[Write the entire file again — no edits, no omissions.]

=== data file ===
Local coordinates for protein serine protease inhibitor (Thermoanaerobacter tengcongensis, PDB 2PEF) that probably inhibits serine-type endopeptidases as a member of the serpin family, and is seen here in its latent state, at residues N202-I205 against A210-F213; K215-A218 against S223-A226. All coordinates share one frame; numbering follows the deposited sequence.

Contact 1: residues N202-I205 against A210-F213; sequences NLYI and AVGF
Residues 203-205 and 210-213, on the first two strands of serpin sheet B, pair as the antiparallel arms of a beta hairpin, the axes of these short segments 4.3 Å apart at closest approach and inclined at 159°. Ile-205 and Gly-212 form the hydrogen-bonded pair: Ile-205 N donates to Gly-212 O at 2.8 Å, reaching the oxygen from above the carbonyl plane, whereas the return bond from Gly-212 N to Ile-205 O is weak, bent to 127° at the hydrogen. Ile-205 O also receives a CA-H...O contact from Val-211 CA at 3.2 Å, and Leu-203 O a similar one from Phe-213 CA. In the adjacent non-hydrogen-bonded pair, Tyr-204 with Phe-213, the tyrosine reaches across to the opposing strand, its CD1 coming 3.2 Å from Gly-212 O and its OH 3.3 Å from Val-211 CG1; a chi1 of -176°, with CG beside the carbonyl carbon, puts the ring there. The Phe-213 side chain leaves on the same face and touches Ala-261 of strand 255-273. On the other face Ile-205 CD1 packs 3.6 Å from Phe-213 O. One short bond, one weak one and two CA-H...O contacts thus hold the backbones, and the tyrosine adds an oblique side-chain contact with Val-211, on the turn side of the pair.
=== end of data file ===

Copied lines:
Local coordinates for protein serine protease inhibitor (Thermoanaerobacter tengcongensis, PDB 2PEF) that probably inhibits serine-type endopeptidases as a member of the serpin family, and is seen here in its latent state, at residues N202-I205 against A210-F213; K215-A218 against S223-A226. All coordinates share one frame; numbering follows the deposited sequence.

Contact 1: residues N202-I205 against A210-F213; sequences NLYI and AVGF
Residues 203-205 and 210-213, on the first two strands of serpin sheet B, pair as the antiparallel arms of a beta hairpin, the axes of these short segments 4.3 Å apart at closest approach and inclined at 159°. Ile-205 and Gly-212 form the hydrogen-bonded pair: Ile-205 N donates to Gly-212 O at 2.8 Å, reaching the oxygen from above the carbonyl plane, whereas the return bond from Gly-212 N to Ile-205 O is weak, bent to 127° at the hydrogen. Ile-205 O also receives a CA-H...O contact from Val-211 CA at 3.2 Å, and Leu-203 O a similar one from Phe-213 CA. In the adjacent non-hydrogen-bonded pair, Tyr-204 with Phe-213, the tyrosine reaches across to the opposing strand, its CD1 coming 3.2 Å from Gly-212 O and its OH 3.3 Å from Val-211 CG1; a chi1 of -176°, with CG beside the carbonyl carbon, puts the ring there. The Phe-213 side chain leaves on the same face and touches Ala-261 of strand 255-273. On the other face Ile-205 CD1 packs 3.6 Å from Phe-213 O. One short bond, one weak one and two CA-H...O contacts thus hold the backbones, and the tyrosine adds an oblique side-chain contact with Val-211, on the turn side of the pair.